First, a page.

For her silence she would spend 18 months in jail for contempt of court...plus three-and-a-half months for fraud.
And she tells CBS News correspondent Jim Stewart, "It was not an easy time. It was not an easy time."
But now she's telling her story in "The Woman Who Wouldn't Talk."
You could call it "McDougal's Revenge," says Stewart. It's more than her life story, he says. It's a bitter indictment of White House Independent counsel Ken Starr, who led the battle to get her to speak.
The pictures of her arrest, in handcuffs and leg chains, made her a public, and pitiable figure, Stewart remarks.
And McDougal tells him the shackling was very tough to take. "I was not prepared for that. I couldn't swallow. I remember the tears came to my eyes and I kept saying, 'Don't you dare cry. This was a choice you made.' "
But she says she really didn't have a choice. She claims Starr's team was not interested in hearing the truth; they wanted her to accuse Bill and Hillary Clinton of fraud.
"I believe they thought they had the goods, enough to get him," she says. "Not the truth, but the goods. And I believe they went after him with untruthful witnesses, with perjured testimony, and I think they had their story."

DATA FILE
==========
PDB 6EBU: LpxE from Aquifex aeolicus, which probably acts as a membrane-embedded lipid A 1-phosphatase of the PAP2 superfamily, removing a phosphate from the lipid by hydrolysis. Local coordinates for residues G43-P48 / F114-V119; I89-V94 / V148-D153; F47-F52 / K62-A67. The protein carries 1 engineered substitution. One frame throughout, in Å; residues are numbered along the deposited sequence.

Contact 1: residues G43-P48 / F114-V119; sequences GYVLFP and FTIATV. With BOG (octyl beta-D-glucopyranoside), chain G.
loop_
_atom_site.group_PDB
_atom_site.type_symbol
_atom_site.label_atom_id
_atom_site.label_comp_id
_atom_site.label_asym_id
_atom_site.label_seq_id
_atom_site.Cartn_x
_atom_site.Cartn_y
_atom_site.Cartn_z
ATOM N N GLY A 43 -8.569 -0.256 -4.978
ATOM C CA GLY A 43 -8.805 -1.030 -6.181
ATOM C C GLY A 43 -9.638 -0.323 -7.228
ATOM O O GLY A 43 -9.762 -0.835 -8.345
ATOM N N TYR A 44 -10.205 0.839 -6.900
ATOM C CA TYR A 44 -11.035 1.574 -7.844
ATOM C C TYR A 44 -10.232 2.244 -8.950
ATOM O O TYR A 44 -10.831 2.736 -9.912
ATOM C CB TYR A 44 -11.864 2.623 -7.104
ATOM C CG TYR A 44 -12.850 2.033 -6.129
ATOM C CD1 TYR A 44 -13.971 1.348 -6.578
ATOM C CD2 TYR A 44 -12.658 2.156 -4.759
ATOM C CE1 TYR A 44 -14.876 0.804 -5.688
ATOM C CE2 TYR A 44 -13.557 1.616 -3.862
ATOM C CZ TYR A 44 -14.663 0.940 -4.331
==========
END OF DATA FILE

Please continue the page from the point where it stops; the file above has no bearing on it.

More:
Jail time for Mcdougal was hard time, some of it spent in America's toughest women's prisons, like one in California where she was kept in isolation, Stewart reports.
"They called it the 'Hannibal Lecter' cell," McDougal says. "Absolutely soundproof. You could see out. You could see in. Totally glass."
But still she wouldn't talk. "Nothing. I didn't tell them anything."
She was finally released in 1998. She says she never heard from Bill Clinton until the end of his presidency, when he pardoned her.
"What would you say to him?" Stewart asked.
"Thank you for my pardon. God bless you."
"Oh, the only animosity I hold is for the people who tortured us."
There's been no comment from Ken Starr on McDougal's story, Stewart adds.
As for McDougal, he says, she's back in Arkansas trying to pick up the pieces of her life.